References Cited in the file of this patent UNITED STATES PATENTS 1,128,757 Chandler Feb. 16, 1915 1,139,101 Chandler May 11, 1915 1,671,254 Porter May 29, 1928 FOREIGN PATENTS 454,938 France May 8, 1913
|Cited Patent||Filing date||Publication date||Applicant||Title|
|US1128757 *||Sep 30, 1913||Feb 16, 1915||Chandler Engine Valve Company||Valve device for internal-combustion engines.|
|US1139101 *||Mar 4, 1915||May 11, 1915||Chandler Engine Valve Company||Valve device for internal-combustion engines.|
|US1671254 *||Nov 25, 1924||May 29, 1928||Porter Engine Dev Inc||Internal-combustion engine|
|FR454938A *||Title not available|
|Citing Patent||Filing date||Publication date||Applicant||Title|
|US4022178 *||Sep 6, 1974||May 10, 1977||Michael Ellison Cross||Valves|
|US4114639 *||Dec 27, 1976||Sep 19, 1978||Cross Manufacturing Company (1938) Ltd.||Lubricated rotary valve with concentric sealing rings|
|US4794895 *||Jun 19, 1987||Jan 3, 1989||Volkswagen Ag||Sealing arrangement for a rotary slide valve|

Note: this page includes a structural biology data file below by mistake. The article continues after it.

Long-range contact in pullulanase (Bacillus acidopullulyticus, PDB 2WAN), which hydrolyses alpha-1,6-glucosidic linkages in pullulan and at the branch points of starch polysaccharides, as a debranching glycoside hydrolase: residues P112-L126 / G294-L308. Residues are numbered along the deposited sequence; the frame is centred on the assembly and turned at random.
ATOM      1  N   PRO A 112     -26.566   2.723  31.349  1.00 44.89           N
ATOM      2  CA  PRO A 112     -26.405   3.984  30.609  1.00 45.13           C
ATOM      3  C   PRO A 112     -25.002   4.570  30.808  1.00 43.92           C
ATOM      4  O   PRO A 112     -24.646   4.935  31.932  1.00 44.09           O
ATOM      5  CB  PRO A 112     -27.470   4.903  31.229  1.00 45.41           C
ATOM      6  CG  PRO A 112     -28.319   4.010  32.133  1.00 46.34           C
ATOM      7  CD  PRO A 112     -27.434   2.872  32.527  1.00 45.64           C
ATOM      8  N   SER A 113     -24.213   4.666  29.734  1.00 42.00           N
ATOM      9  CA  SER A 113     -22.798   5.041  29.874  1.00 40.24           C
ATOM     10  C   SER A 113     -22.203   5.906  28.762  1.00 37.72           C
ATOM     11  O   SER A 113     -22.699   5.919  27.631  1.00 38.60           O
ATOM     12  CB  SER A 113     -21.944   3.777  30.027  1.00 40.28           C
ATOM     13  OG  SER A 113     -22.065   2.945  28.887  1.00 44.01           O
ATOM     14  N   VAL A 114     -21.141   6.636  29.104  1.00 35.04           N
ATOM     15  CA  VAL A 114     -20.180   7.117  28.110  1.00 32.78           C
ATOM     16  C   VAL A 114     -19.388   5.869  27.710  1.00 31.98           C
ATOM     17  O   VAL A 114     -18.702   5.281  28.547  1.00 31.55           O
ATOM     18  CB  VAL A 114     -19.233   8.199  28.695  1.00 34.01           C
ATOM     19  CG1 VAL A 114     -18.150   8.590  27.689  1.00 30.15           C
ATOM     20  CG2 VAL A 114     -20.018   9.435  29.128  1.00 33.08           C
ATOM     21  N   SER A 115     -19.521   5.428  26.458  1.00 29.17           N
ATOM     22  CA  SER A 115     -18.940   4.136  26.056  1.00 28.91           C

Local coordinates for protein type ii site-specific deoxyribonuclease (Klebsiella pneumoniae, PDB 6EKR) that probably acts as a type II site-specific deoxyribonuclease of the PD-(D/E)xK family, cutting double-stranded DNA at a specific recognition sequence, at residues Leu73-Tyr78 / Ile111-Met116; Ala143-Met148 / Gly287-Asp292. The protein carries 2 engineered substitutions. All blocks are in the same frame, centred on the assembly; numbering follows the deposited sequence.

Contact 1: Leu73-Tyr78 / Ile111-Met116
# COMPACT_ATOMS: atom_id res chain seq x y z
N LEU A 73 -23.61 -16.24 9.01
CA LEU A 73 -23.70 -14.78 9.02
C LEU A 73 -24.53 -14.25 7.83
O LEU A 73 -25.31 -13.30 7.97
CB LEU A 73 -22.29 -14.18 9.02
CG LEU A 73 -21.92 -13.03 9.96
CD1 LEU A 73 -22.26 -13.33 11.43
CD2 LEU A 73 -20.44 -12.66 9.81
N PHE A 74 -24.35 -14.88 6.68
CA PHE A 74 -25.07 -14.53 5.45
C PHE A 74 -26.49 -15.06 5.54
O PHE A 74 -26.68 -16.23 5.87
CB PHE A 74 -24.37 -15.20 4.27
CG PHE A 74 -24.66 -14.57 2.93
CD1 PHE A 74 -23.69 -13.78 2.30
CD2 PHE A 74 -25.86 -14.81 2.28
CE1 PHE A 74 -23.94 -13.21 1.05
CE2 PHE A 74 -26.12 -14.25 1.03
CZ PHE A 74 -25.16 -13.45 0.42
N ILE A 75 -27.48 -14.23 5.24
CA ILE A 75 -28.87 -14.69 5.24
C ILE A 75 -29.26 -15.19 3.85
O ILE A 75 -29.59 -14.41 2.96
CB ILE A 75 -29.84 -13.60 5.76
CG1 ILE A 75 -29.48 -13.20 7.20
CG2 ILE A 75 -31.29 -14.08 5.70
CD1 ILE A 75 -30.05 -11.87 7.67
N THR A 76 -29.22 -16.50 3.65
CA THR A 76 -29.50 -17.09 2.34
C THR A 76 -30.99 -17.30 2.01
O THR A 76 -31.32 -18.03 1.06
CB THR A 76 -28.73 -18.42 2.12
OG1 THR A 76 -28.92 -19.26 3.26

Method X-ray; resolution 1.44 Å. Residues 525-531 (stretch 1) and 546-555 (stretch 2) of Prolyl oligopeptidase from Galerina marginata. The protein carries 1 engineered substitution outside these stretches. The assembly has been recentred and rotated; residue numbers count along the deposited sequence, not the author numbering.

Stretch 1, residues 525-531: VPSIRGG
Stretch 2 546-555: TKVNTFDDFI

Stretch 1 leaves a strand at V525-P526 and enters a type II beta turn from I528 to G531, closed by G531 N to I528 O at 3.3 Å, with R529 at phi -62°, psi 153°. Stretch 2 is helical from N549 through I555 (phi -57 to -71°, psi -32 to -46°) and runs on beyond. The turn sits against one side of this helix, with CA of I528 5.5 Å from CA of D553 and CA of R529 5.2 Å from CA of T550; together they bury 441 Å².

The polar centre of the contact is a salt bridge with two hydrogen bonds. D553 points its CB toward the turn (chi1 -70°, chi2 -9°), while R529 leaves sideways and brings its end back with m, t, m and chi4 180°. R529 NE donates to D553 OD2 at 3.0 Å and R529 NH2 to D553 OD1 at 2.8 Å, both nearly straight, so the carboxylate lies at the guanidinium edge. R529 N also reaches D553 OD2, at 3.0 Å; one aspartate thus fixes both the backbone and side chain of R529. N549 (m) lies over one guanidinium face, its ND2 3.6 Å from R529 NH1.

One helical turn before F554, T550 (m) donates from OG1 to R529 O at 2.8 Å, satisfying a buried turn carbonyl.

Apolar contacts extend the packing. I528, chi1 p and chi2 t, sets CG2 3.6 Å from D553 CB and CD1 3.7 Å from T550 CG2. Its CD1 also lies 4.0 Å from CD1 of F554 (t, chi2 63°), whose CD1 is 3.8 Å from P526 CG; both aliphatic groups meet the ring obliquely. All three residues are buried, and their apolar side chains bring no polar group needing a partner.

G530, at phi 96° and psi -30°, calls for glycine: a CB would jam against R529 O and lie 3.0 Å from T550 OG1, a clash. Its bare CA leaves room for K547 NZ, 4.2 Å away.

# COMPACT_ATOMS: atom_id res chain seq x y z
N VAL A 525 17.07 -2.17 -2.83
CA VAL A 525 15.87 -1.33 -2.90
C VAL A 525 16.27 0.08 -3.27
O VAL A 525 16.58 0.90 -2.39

|US4944262 *||Apr 5, 1989||Jul 31, 1990||Inasa Automotive, Inc.||Rotative combustion chamber engine|
|US6321699 *||Aug 25, 1998||Nov 27, 2001||Richard Berkeley Britton||Spheroidal rotary valve for combustion engines|
|US6415756||Jul 20, 2000||Jul 9, 2002||Jung W. Lee||Spherical rotary engine valve|
|DE3720084A1 *||Jun 16, 1987||Jan 7, 1988||Volkswagen Ag||Sealing arrangement for a rotary slide|
|WO2003046341A1 *||Nov 26, 2001||Jun 5, 2003||Britton Richard Berkeley||Spheroidal rotary valve for combustion engines|
|U.S. Classification||123/190.8, 123/41.85, 123/190.17, 123/80.0BA|
|International Classification||F01L7/10, F01L7/00|